Below is a photo of the man who first stamped my Camino passport. At a church, outside of Sarria, a sweet gentleman, put my first stamp in my passport. It made me happy because the man sincerely liked doing this and loved chatting with the tourist even though he spoke only Spanish.
Once you have a Camino passport, you’re ready to go.
Each day we got at least two stamps to validate our walk and to prove the whole trail was walked by me. If it takes you 4-days you will have a minimum of 8 stamps. The minimum walking distance is 100 KM. You will need the stamps in your passport to get your certificate after completing the walk to Santiago de Compostela in Santiago. It’s fun collecting the stamps. We got them almost everywhere we stopped. Some stamps are beautiful and their medieval design is unique. Some stamps are memorable because of the people we meet while getting the stamp. This man is a paraplegic and is building a family center for paraplegics so that families can play together.
Below are the towns we visited and my favorite memories in each town.
Matteo and I arrived in Portomarin ahead of our group. We stopped for photos to celebrate the end of a long day and to celebrate reaching Portomarin safely. The view leaving Portomarin in the morning was even more spectacular than the day before. The river was beautiful and the light made the views dramatic.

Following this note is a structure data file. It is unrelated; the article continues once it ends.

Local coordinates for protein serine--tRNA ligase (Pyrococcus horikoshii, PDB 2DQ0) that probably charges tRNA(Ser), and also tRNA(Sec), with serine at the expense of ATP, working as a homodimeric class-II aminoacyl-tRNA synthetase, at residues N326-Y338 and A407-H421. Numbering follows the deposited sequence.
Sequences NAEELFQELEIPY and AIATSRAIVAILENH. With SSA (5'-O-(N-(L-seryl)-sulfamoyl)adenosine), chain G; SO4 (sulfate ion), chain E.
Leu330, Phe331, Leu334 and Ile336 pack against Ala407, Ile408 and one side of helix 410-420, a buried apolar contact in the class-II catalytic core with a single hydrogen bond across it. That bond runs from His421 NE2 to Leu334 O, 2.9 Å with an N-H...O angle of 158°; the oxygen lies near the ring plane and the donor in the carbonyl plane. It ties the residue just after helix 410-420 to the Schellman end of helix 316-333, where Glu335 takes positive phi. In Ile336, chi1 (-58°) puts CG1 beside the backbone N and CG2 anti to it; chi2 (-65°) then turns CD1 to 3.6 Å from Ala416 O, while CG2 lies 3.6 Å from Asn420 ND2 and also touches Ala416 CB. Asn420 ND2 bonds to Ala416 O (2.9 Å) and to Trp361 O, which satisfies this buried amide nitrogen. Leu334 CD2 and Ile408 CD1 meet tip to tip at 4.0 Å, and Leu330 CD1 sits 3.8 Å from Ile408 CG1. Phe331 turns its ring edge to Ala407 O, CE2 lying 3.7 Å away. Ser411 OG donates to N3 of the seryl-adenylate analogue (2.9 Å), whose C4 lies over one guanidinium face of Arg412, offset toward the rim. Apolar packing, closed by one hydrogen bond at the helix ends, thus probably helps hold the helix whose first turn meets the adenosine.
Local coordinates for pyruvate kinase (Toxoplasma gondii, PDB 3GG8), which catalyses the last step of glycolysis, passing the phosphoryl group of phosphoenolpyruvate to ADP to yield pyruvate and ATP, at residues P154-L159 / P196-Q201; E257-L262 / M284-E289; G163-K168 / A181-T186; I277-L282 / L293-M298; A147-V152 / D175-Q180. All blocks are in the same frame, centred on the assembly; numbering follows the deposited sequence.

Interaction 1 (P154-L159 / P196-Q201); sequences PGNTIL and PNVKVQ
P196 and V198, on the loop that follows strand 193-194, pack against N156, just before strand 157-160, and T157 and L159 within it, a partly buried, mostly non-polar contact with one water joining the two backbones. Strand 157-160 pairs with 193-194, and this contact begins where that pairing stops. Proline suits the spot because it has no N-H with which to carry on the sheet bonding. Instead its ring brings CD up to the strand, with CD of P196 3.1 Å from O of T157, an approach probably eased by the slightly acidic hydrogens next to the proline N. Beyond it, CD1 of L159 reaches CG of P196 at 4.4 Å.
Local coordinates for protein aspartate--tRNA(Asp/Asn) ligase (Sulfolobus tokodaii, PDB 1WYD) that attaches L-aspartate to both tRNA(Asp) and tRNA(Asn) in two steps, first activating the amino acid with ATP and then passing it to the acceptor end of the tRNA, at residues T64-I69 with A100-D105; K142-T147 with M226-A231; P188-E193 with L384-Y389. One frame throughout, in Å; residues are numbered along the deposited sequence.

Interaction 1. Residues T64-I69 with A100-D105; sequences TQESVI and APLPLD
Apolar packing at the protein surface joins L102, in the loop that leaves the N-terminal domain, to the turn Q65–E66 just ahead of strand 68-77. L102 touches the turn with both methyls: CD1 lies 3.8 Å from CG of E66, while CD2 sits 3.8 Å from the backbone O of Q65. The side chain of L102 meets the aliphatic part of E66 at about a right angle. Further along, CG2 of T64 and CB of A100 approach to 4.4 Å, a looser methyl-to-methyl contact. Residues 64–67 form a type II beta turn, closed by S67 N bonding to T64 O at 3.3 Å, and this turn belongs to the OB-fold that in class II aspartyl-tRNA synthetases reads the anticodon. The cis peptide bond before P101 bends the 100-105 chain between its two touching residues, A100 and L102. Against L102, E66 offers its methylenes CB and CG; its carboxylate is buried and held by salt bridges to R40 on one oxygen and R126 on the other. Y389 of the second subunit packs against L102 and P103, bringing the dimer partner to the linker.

Palas de Rei
A lot of the time is spent walking and thinking. I liked that we didn’t talk too much while walking. It gave me time to sort things out.
Pedrouzo Arca Photos of Galicia in April
Arriving Santiago de Compostela of Galicia in April
Arriving at Santiago de Compostela, (the Cathedral) I had a special meal with my final kilometer partner – Jackson. We took lots of photos celebrating our arrival. The final spot that everyone stands to celebrate their arrival is in the town square. In front of the Cathedral is a shell plaque, in the street tiles, This is the place where everyone celebrates there arrival by taking selfies, yelling, singing, and standing in quiet.
The next day, I went to mass, heard the gospel, and sermon in Spanish and somehow understood it. I saw the pendulum swing and later went to the certification site to receive my certificate. It is a very emotional experience for pilgrims like me; I was in tears. But, the gentleman who gave me my certificate, stopped what he was doing and came from behind the counter and hugged me. He also let me take his photo. It was a very personal trip for me.
Taxis are available if you need one. But, to receive your Camino Certificate, you are supposed to walk 100 km or bike/horseback ride 200 km.
For more information and if you want to use an agent try www.caminoways.com Camino de Santiago routes